Posts Tagged ‘Spring’

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St. Patrick’s Day Flowers

by Stephen Rittner on March 14, 2016 at 9:21 am

StPatricksDay1-RittnerThe history behind this holiday is fascinating. St Patrick’s original name was Maewyn Succat, and he was most likely Scottish in origin. After being enslaved, he developed a strong sense of faith. He was undoubtedly a great teacher, and strong evangelist and used visual aids, such as the shamrock, to explain the trinity and promote Christianity in Ireland.

Many folks think of St Patrick’s Day as a day to celebrate being Irish and Irish Culture. While that is true, this holiday has gone far beyond that. Although it is celebrated throughout the world, St. Patrick’s Day in the United States has come to represent the best of our pluralistic American society. It has become a community-wide event where the Irish welcome everyone regardless of ethnicity and religion to join them in celebration. As the common phrase goes… “You don’t have to be Irish to celebrate St. Patrick’s Day!”

St. Patrick’s Day is a wonderful excuse for a party, and floral gifts and floral decorations enhance any celebration. With the traditional St. Patrick’s Day colors of green and white, there is a huge range of flower options for St. Patrick’s Day. Not only are there dyed green flowers, but there are also flowers with natural green hues, such as Fuji mums, ‘Green Trick’ dianthus and Athos Poms. Pair the greens with white from roses, tulips, carnations, miniature carnations, snapdragons or Fuji mums.

Going back to green flowers … one of my favorite green flowers is the Bells of Ireland. This amazing flower twists and turns. It is a must-have for St. Patrick’s Day.


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WheatGrassSeedlings-LafayetteFlorist As the season turns, it’s like Mother Nature’s Broadway — a new cast of characters is in the wings and preparing for the next big show. The brown and lifeless landscapes give way to shades of green and the sprouts of bulbs begin to emerge. The chirps of robins and flashes of red cardinals wake up slumbering shrubs with explosions of yellow from the forsythia. Ah, spring is in the air.

I think we feel the change in our lives; the sun is warmer and the skies bluer, the air is fresher and it carries the promise of new growth. Our inner farmer begins to emerge; we envision ourselves in a simpler time, cultivating the land, growing our own food to feed our families and animals.

Fast forward 100 years, when all of these labors are almost forgotten. We just stop at the grocery store and pick up whatever we need to sustain ourselves. Many folks are harking back to a time when you knew where your food came from and how it was grown and processed. I’ve noticed a resurgence in gardeners wanting to grow their own vegetables and flowers, like their ancestors did. Sure, most of us don’t want to hitch-up a team of draft horses to a plow a rocky field, but we do want to get our hands dirty and get back to our roots by growing plants (pun intended). Read More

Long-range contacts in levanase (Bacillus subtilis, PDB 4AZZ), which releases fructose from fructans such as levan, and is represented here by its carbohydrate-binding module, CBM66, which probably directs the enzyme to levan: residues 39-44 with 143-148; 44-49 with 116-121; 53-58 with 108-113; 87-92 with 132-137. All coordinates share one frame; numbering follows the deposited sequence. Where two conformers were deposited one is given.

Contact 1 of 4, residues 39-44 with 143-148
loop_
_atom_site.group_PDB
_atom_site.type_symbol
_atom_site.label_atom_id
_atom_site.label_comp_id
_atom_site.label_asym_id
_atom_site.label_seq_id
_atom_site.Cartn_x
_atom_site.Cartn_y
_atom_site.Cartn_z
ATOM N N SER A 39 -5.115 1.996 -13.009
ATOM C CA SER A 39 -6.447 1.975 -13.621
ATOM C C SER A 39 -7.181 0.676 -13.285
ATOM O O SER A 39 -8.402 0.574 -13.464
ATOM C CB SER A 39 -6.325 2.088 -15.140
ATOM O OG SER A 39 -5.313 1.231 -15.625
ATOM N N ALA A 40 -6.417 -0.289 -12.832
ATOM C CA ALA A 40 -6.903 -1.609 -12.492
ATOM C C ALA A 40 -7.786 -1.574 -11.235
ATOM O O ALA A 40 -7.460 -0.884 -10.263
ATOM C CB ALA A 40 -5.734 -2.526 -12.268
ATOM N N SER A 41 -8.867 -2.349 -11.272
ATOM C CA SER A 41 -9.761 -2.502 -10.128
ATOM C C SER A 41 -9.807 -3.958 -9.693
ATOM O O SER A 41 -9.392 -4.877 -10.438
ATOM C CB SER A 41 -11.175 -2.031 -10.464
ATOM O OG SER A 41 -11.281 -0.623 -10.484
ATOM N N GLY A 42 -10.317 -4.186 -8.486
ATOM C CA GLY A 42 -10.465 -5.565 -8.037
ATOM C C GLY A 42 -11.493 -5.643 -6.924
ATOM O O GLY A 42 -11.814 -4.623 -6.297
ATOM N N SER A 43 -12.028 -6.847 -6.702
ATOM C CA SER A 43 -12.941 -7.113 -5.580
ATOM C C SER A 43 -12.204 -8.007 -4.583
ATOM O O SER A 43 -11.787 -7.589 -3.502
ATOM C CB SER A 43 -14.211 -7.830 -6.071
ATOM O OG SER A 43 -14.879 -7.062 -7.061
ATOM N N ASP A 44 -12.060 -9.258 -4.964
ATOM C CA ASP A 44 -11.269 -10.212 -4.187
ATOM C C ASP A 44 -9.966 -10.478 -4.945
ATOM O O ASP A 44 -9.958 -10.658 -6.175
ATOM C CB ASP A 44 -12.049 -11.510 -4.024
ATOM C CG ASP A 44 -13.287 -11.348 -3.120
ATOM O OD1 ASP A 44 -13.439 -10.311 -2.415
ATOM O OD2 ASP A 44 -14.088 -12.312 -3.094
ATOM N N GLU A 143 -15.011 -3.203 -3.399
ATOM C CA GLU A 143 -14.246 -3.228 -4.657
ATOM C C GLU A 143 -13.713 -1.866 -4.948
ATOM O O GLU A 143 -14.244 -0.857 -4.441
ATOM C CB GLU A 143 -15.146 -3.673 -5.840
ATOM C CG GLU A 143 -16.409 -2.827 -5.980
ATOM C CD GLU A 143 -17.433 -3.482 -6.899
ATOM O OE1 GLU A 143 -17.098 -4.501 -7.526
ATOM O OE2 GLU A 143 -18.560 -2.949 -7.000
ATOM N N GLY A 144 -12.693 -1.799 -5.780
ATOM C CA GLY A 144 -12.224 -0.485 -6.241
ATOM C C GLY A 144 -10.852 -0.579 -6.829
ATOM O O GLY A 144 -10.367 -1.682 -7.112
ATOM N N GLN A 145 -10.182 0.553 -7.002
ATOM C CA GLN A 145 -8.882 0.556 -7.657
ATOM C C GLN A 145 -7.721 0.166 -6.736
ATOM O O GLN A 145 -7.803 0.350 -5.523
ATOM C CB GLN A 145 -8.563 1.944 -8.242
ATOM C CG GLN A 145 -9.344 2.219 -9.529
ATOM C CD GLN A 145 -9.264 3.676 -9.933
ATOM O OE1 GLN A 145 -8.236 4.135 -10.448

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Cinco de Mayo Parties

by Ardith Beveridge on April 30, 2015 at 2:37 pm

CincoDeMayo-CloseUp-ArdithBeveridgeWhen the word “fiesta” is heard, we all think party. The king of the fiesta is Cinco de Mayo.

Cinco de Mayo — or the fifth of May — commemorates the Mexican army’s 1862 victory over France at the Battle of Puebla during the Franco-Mexican War. A relatively minor holiday in Mexico, in the United States, however, Cinco de Mayo has evolved into a celebration of Mexican culture and heritage, particularly in areas with large Mexican-American populations. Cinco de Mayo celebrations include parades, mariachi performances and street festivals. The occasion is a delightful expression with color, music, food, and traditional costumes of the Mexican culture.

If you’re planning a Cinco de Mayo party, the first thoughts are food and decor. Let me help you with the decorating with these simple tips. Read More

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It’s Your Garden, Time to Get Growing

by Brian Wheat on April 23, 2015 at 7:09 am

FamilyGardening-LafayetteFloristAh … it’s my favorite time of the year. We all have different tastes, different reasons why one season floats our boat and others we might dread. Spring promises new hope, new growth and the promise of flowers and food. As Mother Nature closes the curtain on ice and cold, she opens the window to cleansing rain, blue skies, milder temperatures and fragrances that bring back memories of our childhoods.

Growing up in central Illinois, I enjoyed the greening of the pastures, the flow of the creek and planting of our spring garden. My mom planted by seed a large vegetable garden with tomatoes, sweet corn, peppers, carrots, radish, peas, onions, and potatoes. Perennials like rhubarb, horseradish, strawberries and asparagus would appear like magic from the earth.

The surrounding vines produced grapes, canes of raspberries, and we had trees of peach, plum, apple, apricot and cherries. Our neighbor’s trees produced amazing pears. Read More

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On the Monday after Easter, the First Family hosts the 137th annual White House Easter Egg Roll. More than 35,000 will gather on the South Lawn for the festivities, including Easter classics like the egg roll, egg hunt, music and storytelling. Watch this video for highlights of last year’s White House Easter Egg Roll:

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My friend Sherry, a florist in Indiana, and I have been honored to be part of the floral design team decorating the White House Easter Roll for a number of years now. We’ve created some beautiful spring arrangements to delight and welcome visitors.


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